Finally, at stage 65, the user or appliance executes a test process by sending a predetermined sequence of signals to the board via the connection made in stage 64. Those of skill in the art will be aware of existing test sequences that may be sent to different types of boards to test them in the assembled state, and any such test sequences may be used in stage 65.
Although any type of spring-loaded pin may be used as pin 21 in accordance with the described principle, an example pin 21 is illustrated in detail in the cross-sectional side view of
The present disclosure is applicable to the remanufacture of electronic assemblies wherein one or more electrical components of the assembly is removed prior to testing and repair of the assembly. The electronic assembly may be of any type desired, but in an illustrated embodiment the electronic assembly is an Engine Control Unit (ECU) that comprises a plurality of transistors. The transistors may be glued or otherwise affixed to a housing of the ECU such that the components of the circuit board are largely inaccessible.
Such a configuration is shown in
The system described herein is advantageously capable of replicating a full circuit during remanufacture even though an electronic assembly may have been partially disassembled. The system disclosed herein further advantageously allows testing of the disassembled circuit in the same manner, e.g., via the same protocols and test sequences as would be used for the full circuit.
In the disclosed example, a test mount for use during remanufacture comprises a test frame rotatably mounted to allow access to the top and bottom of the circuit under test. The frame has a central opening to allow access, and comprises a plurality of clamps to retain the circuit under test during analysis as well as a plurality of pads to isolate the circuit from the frame. One or more connector boards affixed to the frame present a number of pins associated with replacement components on the connector boards so that the circuit under test will behave as a full circuit, and can be tested via the same protocols and test sequences as would be used for the full circuit.
It will be appreciated that the foregoing description provides examples of the disclosed system, structures, and techniques. However, it is contemplated that other implementations of the disclosure may differ in detail from the foregoing examples. All references to the disclosure or examples thereof are intended to reference the particular example being discussed at that point and are not intended to imply any limitation as to the scope of the disclosure more generally. All language of distinction and disparagement with respect to certain features is intended to indicate a lack of preference for those features, but not to exclude such from the scope of the disclosure entirely unless otherwise indicated. All methods described herein can be performed in any suitable order unless otherwise indicated herein or otherwise clearly contradicted by context. The term “plurality” is used to indicate more than one item, while the terms “at least one” and “one or more” are used to indicate one item or more than one item.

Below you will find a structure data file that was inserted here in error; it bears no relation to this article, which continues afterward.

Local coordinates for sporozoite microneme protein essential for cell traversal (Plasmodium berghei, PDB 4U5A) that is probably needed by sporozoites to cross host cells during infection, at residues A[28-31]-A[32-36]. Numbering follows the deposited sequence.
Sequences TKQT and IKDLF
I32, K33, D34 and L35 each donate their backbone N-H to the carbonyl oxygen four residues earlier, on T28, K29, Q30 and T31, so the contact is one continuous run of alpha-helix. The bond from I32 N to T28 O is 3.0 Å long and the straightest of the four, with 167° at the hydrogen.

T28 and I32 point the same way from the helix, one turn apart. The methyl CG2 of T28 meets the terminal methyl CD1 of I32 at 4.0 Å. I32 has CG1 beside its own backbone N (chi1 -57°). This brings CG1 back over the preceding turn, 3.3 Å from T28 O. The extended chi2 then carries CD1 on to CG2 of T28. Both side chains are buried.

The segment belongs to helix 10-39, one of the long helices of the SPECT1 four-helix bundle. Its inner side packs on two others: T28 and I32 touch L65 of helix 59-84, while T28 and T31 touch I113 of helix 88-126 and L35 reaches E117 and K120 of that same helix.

Accordingly, this disclosure includes all modifications and equivalents of the subject matter recited in the claim or claims appended hereto as permitted by applicable law. Moreover, any combination of the above-described elements in all possible variations thereof is encompassed by the disclosure unless otherwise indicated herein or otherwise clearly contradicted by context.
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|U.S. Classification||29/402.08, 29/402.03, 29/854, 324/756.01, 29/762|
|International Classification||B23P19/04, B23P6/00|
|Cooperative Classification||Y10T29/49005, H05K2201/105, Y10T29/5313, Y10T29/53274, Y10T29/4973, H05K3/306, H05K3/225, Y10T29/49169, Y10T29/49721, H05K5/0047, H05K2203/162, H05K2203/176|
|European Classification||H05K5/00E6, H05K3/30D|
|Nov 6, 2007||AS||Assignment|
Owner name: CATERPILLAR INC., ILLINOIS
Free format text: ASSIGNMENT OF ASSIGNORS INTEREST;ASSIGNORS:GOTTSHALL, PAUL C;RAMIREZ WLESCHUVER, ULISES;REEL/FRAME:020071/0358;SIGNING DATES FROM 20071105 TO 20071106
Owner name: CATERPILLAR INC., ILLINOIS
Free format text: ASSIGNMENT OF ASSIGNORS INTEREST;ASSIGNORS:GOTTSHALL, PAUL C;RAMIREZ WLESCHUVER, ULISES;SIGNING DATES FROM 20071105 TO 20071106;REEL/FRAME:020071/0358
|Jun 24, 2015||FPAY||Fee payment|
Year of fee payment: 4